What UNR does, and why

Portland grassroots group United Neighborhoods for Reform seeks to stem the demolition of viable, affordable housing. Our demolition/development resolution, developed through significant neighbor outreach, gathered endorsements from 43 neighborhood associations citywide. We also regularly take our message to City Hall, starting in December 2014, continuing in 2015 on Feb. 12, June 3 (UNR presenters start at 51:20), Oct. 14 (UNR at 1:07:35), and Nov. 25 (UNR at 1:05); in 2016 on Feb. 17, Nov. 9 and 16, and Dec. 7; in 2017 on May 17; in 2018 on Feb. 1; and many dates since.

"The time is always right to do what is right."
—Martin Luther King Jr.

Monday, March 9, 2020

Wanna save Portland? Well, then, get activated!

Years in the making, the Residential Infill Project comes soon to City Council. A commissioner's staff member has said that the only way to stop or mitigate this destructive proposal is to show up en masse or at least send in testimony to the council. Stay tuned for the date to appear and make a difference. For more info, read on.

United Neighborhoods for Reform (UNR) Call to Action –  RIP Testimony
Call to Action
Ø  City Council will hold another hearing on the Residential Infill Project. 
Ø  This may be the final opportunity for us to submit our opinions about RIP.  Even if you only have time to write a single paragraph for your testimony, please do it!
Ø  Submit your testimony online:
o   It doesn’t have to be long. Begin with “I oppose RIP” and keep it short and simple
Ø  Please email the Commissioners directly in addition to submitting your testimony on the MapApp.  They don’t always read the testimonies on the MapApp. 
Ø  The focus for this hearing will be on proposed amendments to RIP.  The specific amendments can be seen at this link:
o   Scroll down that webpage to the section titled: “Amendment Packages for Council’s March 12 Hearing”.  You may testify on any or all of the amendments, but this email from UNR focuses only on Amendment #6.
Amendment #6:
With each iteration of the Bureau of Planning and Sustainability’s Residential Infill Project (RIP) proposals, the potential impacts on Portland neighborhoods have increased.
Ø  Amendment #6 would allow a building with up to six units on all R2.5, R5 and R7 residential single family zoned lots if at least half of the units (so three units if the building is a six plex) are affordable as rentals to those earnings not more than 60% of Mean Family Income (MFI).  
Ø  The amendment would allow additional floor area ratio (FAR) for these ‘multi-dwelling structures”.  Under the proposed amendment, the following sizes would be allowed for these buildings:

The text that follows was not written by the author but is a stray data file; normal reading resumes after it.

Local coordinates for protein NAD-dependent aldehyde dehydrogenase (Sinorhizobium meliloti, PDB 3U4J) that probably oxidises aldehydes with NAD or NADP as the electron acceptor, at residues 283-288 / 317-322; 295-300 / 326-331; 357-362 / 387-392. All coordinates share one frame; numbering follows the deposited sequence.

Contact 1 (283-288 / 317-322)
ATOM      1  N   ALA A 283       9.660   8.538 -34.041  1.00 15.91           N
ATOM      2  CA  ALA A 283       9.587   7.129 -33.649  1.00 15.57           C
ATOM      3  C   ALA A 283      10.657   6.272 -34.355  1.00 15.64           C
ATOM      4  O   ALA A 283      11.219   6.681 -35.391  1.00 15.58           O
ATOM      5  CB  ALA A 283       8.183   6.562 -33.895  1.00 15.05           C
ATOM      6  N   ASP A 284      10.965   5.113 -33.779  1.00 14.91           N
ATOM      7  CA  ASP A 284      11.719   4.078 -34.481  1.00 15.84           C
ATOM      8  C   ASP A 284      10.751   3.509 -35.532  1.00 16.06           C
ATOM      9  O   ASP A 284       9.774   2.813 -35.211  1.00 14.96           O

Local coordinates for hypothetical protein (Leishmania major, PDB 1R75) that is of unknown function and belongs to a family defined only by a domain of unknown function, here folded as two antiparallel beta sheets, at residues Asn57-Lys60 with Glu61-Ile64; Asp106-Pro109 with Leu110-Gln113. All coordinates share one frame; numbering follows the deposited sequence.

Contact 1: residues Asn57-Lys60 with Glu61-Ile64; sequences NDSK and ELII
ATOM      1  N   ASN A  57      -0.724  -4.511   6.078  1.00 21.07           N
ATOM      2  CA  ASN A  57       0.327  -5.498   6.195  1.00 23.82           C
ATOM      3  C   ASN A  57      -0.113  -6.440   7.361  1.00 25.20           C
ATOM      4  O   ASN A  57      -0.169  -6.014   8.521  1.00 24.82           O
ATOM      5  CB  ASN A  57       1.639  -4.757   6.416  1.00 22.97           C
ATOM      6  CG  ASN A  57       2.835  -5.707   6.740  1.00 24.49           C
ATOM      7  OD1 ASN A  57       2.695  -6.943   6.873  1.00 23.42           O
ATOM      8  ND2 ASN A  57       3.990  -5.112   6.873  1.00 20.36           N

o   3200 square feet in the R2.5 Zone
o   4500 square feet in the R5 Zone
o   6000 square feet in the R7 Zone
Ø  Amendment #6 would also grant an additional height bonus of 5 feet in the R5 and R7 zones which means buildings could be 35 feet tall.
Ø  Data from the City of Portland shows the median Portland house is 1500 square feet and 15 feet tall (to the midpoint of the roof pitch).  The multi-dwelling structures allowed under Amendment #6 would be grossly out of scale in almost all Portland neighborhoods.
Ø  One of the goals of the original Residential Infill Project was to modify building codes so the scale of new construction would fit in better with existing homes in a neighborhood.  In the five years since this project began, each iteration of RIP has become more removed from achieving this goal.  Amendment #6 takes us ever further from the goal of changing city code to create compatible infill.
Ø  Furthermore there is nothing in RIP or in Amendment #6 that would require or even encourage the higher density units to be located near frequent transit.
o   The 2035 Comprehensive Plan directs us to focus density around centers and transportation hubs.  
o   Instead of well-planned increases in density directed by the Comprehensive Plan, RIP ignores the Comp Plan by allowing random density throughout the residential neighborhoods, without consideration of infrastructure needs, including parking.
o   A better plan would be for the City to focus the levels of Middle Housing around town centers and transportation corridors with frequent (every 15 minutes), reliable and safe public transit.
Ø  Amendment #6 is likely to result in more demolitions; BPS has not analyzed the demolition risks associated with this amendment.
Ø  Finally, while BPS acknowledges there is a displacement risk with RIP, they have no proposal to mitigate this displacement. The City should wait to pass RIP until it has a serious anti-displacement plan in place. This plan would need to have long term funding and a tracking system to determine if is effective.
Other Resources:
Ø  Check out this new website created by a Southeast Portland neighbor:
Ø  Sign up for email updates from BPS to stay informed about RIP:

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